Moreover, with k NICs per node, an N node network now requires k*N ports, requiring a larger network to interconnect all the nodes in the cluster. Large fast networks are an engineering and operation challenge. The simplest switch is a single-chip shared memory switch. This type of switch is limited by the memory and memory bandwidth available for buffering. For instance, a 24-port 10 Gbps switch requires roughly 30 Gbytes/sec of memory bandwidth, forcing the use of on-chip memory or off-chip SRAM, in either case rather limited in size, aggravating TCP performance problems. This memory bandwidth demand tends to limit the size of shared memory switches.
The next step up is a crossbar switch. In effect, each line card is a shared memory switch, possibly splitting the send and receive sides, connected by a special interconnect, the crossbar. The cost per port increases because of the interconnect and the overall complexity of the system and the lower volume for large-scale switches. In particular each line card needs to solve the same congestion problems as above in sending through the interconnect to other line cards.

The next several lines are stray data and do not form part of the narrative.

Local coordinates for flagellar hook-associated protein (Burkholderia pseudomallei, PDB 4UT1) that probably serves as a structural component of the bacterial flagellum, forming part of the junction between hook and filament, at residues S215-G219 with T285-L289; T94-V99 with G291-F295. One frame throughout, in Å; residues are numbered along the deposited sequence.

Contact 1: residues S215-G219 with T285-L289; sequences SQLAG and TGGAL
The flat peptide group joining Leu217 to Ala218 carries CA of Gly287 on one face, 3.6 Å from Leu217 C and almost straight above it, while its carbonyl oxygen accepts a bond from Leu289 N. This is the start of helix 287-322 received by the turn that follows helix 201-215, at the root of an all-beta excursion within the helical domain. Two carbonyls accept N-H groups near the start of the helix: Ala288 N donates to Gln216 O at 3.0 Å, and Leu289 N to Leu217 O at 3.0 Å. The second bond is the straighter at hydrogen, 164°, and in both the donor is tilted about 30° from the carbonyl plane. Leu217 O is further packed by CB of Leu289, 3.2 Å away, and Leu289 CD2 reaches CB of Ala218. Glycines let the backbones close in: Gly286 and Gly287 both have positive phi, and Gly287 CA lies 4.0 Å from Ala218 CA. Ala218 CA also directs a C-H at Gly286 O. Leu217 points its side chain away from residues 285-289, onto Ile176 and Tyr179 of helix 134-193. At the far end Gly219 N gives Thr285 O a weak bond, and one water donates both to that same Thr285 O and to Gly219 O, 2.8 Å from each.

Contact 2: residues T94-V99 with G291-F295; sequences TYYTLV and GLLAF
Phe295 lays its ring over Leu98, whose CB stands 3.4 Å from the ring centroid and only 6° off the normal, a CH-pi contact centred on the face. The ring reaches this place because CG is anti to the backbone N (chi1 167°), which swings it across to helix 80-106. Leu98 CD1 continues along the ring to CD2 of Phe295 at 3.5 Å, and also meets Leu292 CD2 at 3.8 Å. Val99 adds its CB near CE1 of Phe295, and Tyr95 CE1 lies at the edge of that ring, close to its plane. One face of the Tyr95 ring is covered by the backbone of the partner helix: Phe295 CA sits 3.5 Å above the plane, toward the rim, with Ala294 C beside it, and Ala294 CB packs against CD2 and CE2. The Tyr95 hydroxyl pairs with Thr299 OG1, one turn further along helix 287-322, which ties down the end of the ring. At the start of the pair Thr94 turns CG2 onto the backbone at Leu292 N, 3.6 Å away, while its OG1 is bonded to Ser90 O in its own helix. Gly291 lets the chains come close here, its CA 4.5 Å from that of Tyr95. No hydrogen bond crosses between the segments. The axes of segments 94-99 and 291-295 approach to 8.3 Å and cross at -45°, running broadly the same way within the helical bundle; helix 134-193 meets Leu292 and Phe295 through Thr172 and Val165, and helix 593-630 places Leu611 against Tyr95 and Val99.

Scaling larger means building a multi-switch network. The conventional hierarchical multi-switch network introduces bottlenecks within the network, such as from the top-of-rack switch to the inter-rack switch, leading to packet loss inside the network. Various groups have proposed building Clos networks out of commodity GbE switches, but these require specialized routing support and complex configuration and a larger number of components, leading to more failures and complex failure behavior and extra cost.
Overall, you can regard the problem as being k nodes of a cluster needing to read from and write to the memory of the other nodes. The network is just an intermediary trying to handle this aggregate of read and write traffic across all the nodes in the cluster, thus requiring expensive high-speed buffering because these actions are asynchronous/streamed. Given this aggregate demand, faster processors and faster NICs just make the challenge greater.
In summary, MPP databases are more MPP than databases, in the sense that for complex distributed queries the network performance (major bottleneck in MPP systems) is much more challenging than disk I/O performance (major bottleneck in conventional database systems). Smart software that is able to minimize demands on the network and avoid hotspots and incast can significantly reduce the demand on the network and achieve far more cost-efficient scaling of the cluster, plus avoid dependence on complex (CLOS) or non-sweet spot networking technologies (i.e. non-Ethernet). It’s a great investment in software and processor cycles when the network is intrinsically a critical resource. In some sense, smart software in the nodes is the ultimate end-to-end solution, achieving good application performance by minimizing its dependence on the intermediary, the interconnect.”
- Prof. David Cheriton, Computer Science Dept., Stanford University